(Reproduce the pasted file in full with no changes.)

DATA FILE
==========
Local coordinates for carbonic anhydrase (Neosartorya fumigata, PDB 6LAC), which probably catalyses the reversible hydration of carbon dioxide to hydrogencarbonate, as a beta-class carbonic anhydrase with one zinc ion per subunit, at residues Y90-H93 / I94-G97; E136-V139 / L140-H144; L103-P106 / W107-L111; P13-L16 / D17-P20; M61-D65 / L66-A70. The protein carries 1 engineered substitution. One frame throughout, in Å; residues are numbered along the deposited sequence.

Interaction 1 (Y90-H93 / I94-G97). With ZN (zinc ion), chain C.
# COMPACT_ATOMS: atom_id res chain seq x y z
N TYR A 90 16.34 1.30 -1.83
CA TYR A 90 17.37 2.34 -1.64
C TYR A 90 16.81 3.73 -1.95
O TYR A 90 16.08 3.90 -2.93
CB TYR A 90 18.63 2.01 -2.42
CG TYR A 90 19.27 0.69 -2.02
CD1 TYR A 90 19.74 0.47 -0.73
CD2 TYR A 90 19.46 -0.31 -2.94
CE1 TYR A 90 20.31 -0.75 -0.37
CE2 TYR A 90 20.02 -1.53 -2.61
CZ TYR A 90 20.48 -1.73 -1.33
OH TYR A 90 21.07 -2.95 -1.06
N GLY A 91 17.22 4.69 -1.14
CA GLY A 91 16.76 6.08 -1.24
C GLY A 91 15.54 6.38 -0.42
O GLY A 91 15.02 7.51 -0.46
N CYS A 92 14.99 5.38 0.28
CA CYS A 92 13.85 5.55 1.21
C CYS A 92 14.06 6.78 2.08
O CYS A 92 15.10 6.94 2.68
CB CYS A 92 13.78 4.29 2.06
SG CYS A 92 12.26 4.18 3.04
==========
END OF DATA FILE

Local coordinates for carbonic anhydrase (Neosartorya fumigata, PDB 6LAC), which probably catalyses the reversible hydration of carbon dioxide to hydrogencarbonate, as a beta-class carbonic anhydrase with one zinc ion per subunit, at residues Y90-H93 / I94-G97; E136-V139 / L140-H144; L103-P106 / W107-L111; P13-L16 / D17-P20; M61-D65 / L66-A70. The protein carries 1 engineered substitution. One frame throughout, in Å; residues are numbered along the deposited sequence.

Interaction 1 (Y90-H93 / I94-G97). With ZN (zinc ion), chain C.
# COMPACT_ATOMS: atom_id res chain seq x y z
N TYR A 90 16.34 1.30 -1.83
CA TYR A 90 17.37 2.34 -1.64
C TYR A 90 16.81 3.73 -1.95
O TYR A 90 16.08 3.90 -2.93
CB TYR A 90 18.63 2.01 -2.42
CG TYR A 90 19.27 0.69 -2.02
CD1 TYR A 90 19.74 0.47 -0.73
CD2 TYR A 90 19.46 -0.31 -2.94
CE1 TYR A 90 20.31 -0.75 -0.37
CE2 TYR A 90 20.02 -1.53 -2.61
CZ TYR A 90 20.48 -1.73 -1.33
OH TYR A 90 21.07 -2.95 -1.06
N GLY A 91 17.22 4.69 -1.14
CA GLY A 91 16.76 6.08 -1.24
C GLY A 91 15.54 6.38 -0.42
O GLY A 91 15.02 7.51 -0.46
N CYS A 92 14.99 5.38 0.28
CA CYS A 92 13.85 5.55 1.21
C CYS A 92 14.06 6.78 2.08
O CYS A 92 15.10 6.94 2.68
CB CYS A 92 13.78 4.29 2.06
SG CYS A 92 12.26 4.18 3.04